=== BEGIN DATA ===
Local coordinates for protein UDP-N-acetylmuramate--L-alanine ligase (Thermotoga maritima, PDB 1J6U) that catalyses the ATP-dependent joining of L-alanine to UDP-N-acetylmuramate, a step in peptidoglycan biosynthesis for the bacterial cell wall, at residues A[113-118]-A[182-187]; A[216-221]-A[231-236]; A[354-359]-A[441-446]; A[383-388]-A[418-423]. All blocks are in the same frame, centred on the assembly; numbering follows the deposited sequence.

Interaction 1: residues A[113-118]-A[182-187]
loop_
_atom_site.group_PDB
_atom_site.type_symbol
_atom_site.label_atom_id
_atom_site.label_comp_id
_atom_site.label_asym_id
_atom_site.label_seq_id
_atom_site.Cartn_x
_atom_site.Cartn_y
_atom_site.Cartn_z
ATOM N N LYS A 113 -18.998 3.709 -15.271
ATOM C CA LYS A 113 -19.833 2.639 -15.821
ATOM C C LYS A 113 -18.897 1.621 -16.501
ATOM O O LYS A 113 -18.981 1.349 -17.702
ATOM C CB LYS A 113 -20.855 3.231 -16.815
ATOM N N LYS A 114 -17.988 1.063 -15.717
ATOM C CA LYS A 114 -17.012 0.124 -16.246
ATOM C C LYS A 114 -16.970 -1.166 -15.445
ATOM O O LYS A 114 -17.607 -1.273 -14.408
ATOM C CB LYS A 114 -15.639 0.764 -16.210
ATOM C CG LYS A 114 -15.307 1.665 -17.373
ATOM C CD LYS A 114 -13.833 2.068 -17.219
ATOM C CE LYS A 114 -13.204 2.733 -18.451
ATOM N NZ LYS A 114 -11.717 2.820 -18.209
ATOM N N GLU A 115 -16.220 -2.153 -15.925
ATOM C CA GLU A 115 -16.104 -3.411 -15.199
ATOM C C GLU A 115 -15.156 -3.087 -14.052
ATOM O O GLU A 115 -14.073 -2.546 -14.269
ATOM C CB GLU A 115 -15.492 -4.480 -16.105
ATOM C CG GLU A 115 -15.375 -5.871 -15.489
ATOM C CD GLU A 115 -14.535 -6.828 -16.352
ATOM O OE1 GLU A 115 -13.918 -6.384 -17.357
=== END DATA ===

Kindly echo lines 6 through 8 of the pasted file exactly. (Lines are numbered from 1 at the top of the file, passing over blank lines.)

_atom_site.label_atom_id
_atom_site.label_comp_id
_atom_site.label_asym_id